A House panel has voted to eliminate all funding for NPR and PBS, starting with "Sesame Street," "Reading Rainbow," and other commercial-free children's shows. If approved, this would be the most severe cut in the history of public broadcasting, threatening to pull the plug on Big Bird, Cookie Monster, and Oscar the Grouch.

The cuts would slash 25% of the federal funding this year--$100 million--and end funding altogether within two years. The loss could kill beloved children's shows like "Clifford the Big Red Dog," "Arthur," and "Postcards from Buster." Rural stations and those serving low-income communities might not survive. Other stations would have to increase corporate sponsorships.

A certain group of conservatives have always tried to destroy the public airspace. This time the friendship of George W. Bush with the head of Clear Channel Communications gets added to the mix. Check the local radio stations in your area owned by them and then picture who is left if the public radio stations are gone. Please sign the petition.

Unshelved Book

My copy of Library Mascot Cage Match: An Unshelved Collection arrived while I was at SLA last week. If you haven't yet experienced this great strip check out Unshelved. I'm still waiting for the cataloger to appear. How long can they keep him chained in the back room?

Monday, June 13, 2005


The new edition of the ISBN standard has been published.


The report, Assessment of Options for Handling Full Unicode in Character Encodings in MARC 21 * Part 2: Issues is available. It will be discussed during the June 25th MARBI meeting.

The slides from Joan Aliprand's 2004 presentation True Scripts in Library Catalogs -- The Way Forward, may assist those reviewing the report.

Metadata Object Description Schema 2 Dublin Core

A mapping from MODS to unqualified Dublin Core is now available on the MODS site.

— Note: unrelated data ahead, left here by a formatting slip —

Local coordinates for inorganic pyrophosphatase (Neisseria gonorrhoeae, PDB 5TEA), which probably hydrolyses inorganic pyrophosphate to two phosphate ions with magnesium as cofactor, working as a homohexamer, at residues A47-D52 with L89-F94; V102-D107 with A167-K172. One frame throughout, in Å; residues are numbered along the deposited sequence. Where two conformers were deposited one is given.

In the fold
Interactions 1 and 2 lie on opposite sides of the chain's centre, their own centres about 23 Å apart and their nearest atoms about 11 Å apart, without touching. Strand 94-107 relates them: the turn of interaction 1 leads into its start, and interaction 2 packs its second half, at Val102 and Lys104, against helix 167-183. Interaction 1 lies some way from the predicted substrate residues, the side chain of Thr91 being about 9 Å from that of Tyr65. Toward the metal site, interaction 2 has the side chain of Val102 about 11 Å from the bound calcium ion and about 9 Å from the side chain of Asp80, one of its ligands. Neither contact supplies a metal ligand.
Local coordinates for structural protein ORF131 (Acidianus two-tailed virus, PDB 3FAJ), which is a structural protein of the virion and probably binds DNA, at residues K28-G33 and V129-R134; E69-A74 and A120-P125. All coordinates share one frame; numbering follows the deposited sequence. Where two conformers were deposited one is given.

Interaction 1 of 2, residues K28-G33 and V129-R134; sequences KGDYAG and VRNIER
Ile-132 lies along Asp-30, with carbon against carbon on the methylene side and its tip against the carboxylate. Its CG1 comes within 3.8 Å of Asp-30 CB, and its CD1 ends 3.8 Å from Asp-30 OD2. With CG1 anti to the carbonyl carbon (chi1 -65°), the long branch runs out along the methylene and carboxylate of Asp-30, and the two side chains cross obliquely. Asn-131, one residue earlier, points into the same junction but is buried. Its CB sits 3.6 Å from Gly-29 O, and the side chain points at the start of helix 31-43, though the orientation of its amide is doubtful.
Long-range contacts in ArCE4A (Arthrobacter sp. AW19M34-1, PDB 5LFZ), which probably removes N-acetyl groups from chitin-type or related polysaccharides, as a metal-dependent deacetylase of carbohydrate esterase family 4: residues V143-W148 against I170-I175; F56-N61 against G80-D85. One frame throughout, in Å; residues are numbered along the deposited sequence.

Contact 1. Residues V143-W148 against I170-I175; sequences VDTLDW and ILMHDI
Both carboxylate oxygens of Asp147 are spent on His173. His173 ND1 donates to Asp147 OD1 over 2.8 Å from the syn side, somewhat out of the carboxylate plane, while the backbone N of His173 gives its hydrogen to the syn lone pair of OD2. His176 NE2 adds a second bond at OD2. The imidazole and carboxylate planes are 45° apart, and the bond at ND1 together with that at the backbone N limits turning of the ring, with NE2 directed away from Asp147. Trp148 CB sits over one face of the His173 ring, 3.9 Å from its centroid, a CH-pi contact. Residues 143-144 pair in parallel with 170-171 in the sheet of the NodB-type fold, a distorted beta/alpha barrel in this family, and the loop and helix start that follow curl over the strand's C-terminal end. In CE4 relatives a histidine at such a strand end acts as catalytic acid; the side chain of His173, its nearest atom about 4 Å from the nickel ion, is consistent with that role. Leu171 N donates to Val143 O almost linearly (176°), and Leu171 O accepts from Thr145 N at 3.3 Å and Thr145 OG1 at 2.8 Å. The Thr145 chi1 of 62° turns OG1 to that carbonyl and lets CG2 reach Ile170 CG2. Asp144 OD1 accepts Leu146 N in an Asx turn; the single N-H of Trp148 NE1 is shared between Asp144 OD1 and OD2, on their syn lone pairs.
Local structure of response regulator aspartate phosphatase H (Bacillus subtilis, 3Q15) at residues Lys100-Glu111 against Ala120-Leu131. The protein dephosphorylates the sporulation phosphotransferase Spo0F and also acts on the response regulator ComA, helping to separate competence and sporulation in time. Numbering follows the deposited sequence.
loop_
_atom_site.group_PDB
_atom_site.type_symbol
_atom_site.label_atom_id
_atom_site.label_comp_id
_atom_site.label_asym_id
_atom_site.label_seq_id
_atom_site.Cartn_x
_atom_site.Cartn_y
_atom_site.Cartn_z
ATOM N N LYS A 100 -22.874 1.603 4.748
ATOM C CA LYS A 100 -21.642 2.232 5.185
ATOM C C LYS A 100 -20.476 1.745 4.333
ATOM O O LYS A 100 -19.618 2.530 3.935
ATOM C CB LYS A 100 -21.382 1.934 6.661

This mapping gives equivalencies between the elements in the Metadata Object Description Schema (MODS) and the Dublin Core Metadata Element Set, version 1.1 (simple Dublin Core).


The draft agenda for the upcoming MARBI meetings (June 25-26) in Chicago is available.

Thesauri on the Semantic Web

W3C Semantic Web Best Practices and Deployment Working Group announces the publication of the following technical reports as first public Working Drafts:SKOS Core is a simple, flexible and extensible language for expressing the structure and content of concept schemes (thesauri, classification schemes, subject heading lists, taxonomies, terminologies, glossaries and other types of controlled vocabulary) in a machine-understandable form.

The SKOS Core Vocabulary is an application of the Resource Description Framework (RDF). Using RDF allows data to be linked to and/or merged with other data. In practice, this means that distributed sources of data can be meaningfully composed and integrated.

The 'SKOS Core Guide' is a guide to the recommended usage of the SKOS Core Vocabulary, for readers who already have a basic understanding of RDF concepts.

The 'SKOS Core Vocabulary Specification' gives a reference-style overview of the SKOS Core Vocabulary, and describes policies for ownership, naming, persistence and change management.

The 'Quick Guide to Publishing a Thesaurus on the Semantic Web' describes in brief how to express the content and structure of a thesaurus, and metadata about a thesaurus, in RDF, and gives some practical guidance for publication of RDF data.

Metadata Object Description Schema

There is a MODS Implementation Registry available.

Please include:

  1. Name of the institution or organization implementing MODS
  2. The MODS project name
  3. A short description of the MODS project
  4. Projected dates of implementation
  5. A URL to the MODS project web site (if available)
  6. A URL to any available documentation or specifications developed for the MODS project
  7. A list of any MODS tools developed and or used as part of the MODS project
  8. The MODS version used in the project
  9. Contact name and e-mail address